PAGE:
What Is A Baby Beaver Called?

One of humanity's age old questions.


Charlie Haigh


Charlie Haigh

Social Media and Marketing Assistant

Charlie is the social media and marketing assistant for IFLScience, she’s currently completing a undergraduate degree in Forensic Psychology.

Social Media and Marketing Assistant

A beaver kit paddling in shallow water.
North American beaver kit paddling in shallow water. Image Credit: Holly Kuchera/Shutterstock

Beavers are one of the largest rodents in the world – and, not that looks matter, they also happen to be one of the cutest. While beavers the size of bears once roamed north America, they were out-competed by their tiny brethren whom we have come to know and love today. A product of a happy monogamous relationship, beavers are the epitome of wholesome hardworking folk, but what do we call a baby beaver?

Baby beavers are called “kits”. Born in the spring months, little ones are called "yearlings" when they reach a year old. Joining beavers in the kit category are:

  • Ferrets
  • Muskrats
  • Rabbits
  • Skunk
  • Squirrels
  • Weasels
Mumma beaver and her kit having a swim.
Mumma beaver and her kit having a swim. Image Credit: BPARSONS98/

True to their adorable nature, kits will be raised by both their parents in a semi-submerged dwelling called a lodge, where up to three generations of siblings form what’s known as a colony. Female beavers can give birth to up to six kits each year, so conditions in the lodge can get pretty cramped.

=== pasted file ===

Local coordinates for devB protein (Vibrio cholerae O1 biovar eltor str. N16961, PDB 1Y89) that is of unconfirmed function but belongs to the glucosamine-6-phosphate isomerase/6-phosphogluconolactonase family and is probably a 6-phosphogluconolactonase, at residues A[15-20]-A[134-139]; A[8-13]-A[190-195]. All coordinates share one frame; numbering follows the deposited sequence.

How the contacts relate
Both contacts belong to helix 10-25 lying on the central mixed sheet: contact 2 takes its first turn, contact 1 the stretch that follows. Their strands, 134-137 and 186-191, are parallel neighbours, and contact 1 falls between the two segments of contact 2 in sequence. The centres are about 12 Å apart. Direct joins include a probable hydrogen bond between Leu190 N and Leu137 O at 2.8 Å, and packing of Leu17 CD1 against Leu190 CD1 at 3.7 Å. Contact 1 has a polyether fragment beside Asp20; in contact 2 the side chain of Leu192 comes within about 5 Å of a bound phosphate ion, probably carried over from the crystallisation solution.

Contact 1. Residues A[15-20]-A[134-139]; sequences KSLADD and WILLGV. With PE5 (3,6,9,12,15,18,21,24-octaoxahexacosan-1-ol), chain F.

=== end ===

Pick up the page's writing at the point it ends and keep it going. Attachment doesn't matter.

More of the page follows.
These fluffy workaholics are born with all their fur and the very beginnings of their 25-millimeter (nearly 1-inch) teeth. Kits are even able to swim just 24 hours after being born, taking their first intrepid steps out of the lodge at around three to four weeks.

After two to three years of domestic bliss in their family home, the kits will head out into the world to find their own life partner and swanky digs.

A well constructed beaver dam.
A well constructed beaver dam. Image Credit: O Brasil Que Poucos Conhecem/

The humble beaver, however, is more than just a pretty face. Classed as “ecosystem engineers” they are constantly hard at work maintaining, changing, and enhancing their environment. Beavers are a keystone species, filling an ecological niche whereby their individual impact on their habitat is larger than most organisms.


Not only do beavers use trees as building material for their dams and lodges, trees are also an on-the-job snack as beavers are one of the few mammals that can digest cellulose.

Beavers build large dams – up to 2 meters (6.5 feet) high – by weaving branches together and patting in mud to create a waterproof barrier. Changing the flow of water creates large pools or ponds, the perfect refuge and feeding ground for a beaver colony.

By altering the flow of rivers and streams, beavers can flood large areas of land. When these semi-permeable structures get abandoned and eventually erode, what’s left of the once flooded waterbed becomes a highly fertile meadow. 

The build-up of sediment and debris caused by the dams also changes the chemical composition of the environment: increasing carbon and decreasing nitrogen in the environment diversifies the ecosystem. These newly created standing water sources also encourage new and different species into the area.


While beavers are no longer considered an endangered species, they are still under threat from deforestation and urbanization of their native areas. Our relationship with beavers is mutually beneficial, and we stand to gain a lot by making sure they stick around.


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